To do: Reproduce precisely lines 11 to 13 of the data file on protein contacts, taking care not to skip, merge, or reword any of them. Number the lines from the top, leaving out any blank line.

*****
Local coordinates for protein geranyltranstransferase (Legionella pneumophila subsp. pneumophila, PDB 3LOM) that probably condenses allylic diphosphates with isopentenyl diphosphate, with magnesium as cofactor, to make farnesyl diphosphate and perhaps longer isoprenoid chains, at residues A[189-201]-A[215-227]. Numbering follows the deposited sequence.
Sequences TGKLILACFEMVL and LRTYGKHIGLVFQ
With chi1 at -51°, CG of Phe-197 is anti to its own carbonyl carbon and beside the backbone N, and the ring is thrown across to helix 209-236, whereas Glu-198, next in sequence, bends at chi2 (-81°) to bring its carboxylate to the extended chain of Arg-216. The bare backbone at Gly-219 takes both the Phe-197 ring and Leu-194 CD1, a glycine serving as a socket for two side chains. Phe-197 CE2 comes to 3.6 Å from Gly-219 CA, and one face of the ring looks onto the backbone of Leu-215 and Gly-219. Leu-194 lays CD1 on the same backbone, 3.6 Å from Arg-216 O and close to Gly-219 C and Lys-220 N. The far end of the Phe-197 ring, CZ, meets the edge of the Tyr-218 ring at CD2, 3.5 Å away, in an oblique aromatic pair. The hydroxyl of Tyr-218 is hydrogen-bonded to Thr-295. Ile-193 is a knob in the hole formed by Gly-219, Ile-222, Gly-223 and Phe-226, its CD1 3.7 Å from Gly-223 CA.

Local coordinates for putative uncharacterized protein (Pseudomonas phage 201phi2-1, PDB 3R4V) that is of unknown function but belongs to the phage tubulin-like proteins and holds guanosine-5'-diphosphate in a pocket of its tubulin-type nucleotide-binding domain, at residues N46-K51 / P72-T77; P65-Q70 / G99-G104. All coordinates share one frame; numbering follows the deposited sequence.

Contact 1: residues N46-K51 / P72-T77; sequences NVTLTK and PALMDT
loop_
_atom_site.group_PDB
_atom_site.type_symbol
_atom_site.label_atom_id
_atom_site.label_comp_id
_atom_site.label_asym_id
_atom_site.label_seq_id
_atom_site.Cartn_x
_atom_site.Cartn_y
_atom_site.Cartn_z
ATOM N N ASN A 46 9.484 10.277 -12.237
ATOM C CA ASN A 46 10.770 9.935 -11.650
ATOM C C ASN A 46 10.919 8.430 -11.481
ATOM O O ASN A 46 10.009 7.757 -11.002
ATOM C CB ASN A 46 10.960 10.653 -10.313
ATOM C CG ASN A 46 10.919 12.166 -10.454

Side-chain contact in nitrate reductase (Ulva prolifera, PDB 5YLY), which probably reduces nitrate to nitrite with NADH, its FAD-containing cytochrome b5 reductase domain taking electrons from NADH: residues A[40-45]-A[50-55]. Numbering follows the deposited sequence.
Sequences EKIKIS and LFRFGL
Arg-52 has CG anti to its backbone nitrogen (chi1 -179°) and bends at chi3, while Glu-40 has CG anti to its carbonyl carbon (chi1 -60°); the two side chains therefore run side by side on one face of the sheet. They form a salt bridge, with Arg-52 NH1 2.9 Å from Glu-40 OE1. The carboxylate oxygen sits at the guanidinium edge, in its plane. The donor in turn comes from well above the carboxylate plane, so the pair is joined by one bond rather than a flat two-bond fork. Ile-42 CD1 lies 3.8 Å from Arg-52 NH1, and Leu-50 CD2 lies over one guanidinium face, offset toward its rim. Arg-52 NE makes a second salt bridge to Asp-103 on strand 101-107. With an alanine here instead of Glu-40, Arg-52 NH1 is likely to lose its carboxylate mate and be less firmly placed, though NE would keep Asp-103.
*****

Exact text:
_atom_site.label_asym_id
_atom_site.label_seq_id
_atom_site.Cartn_x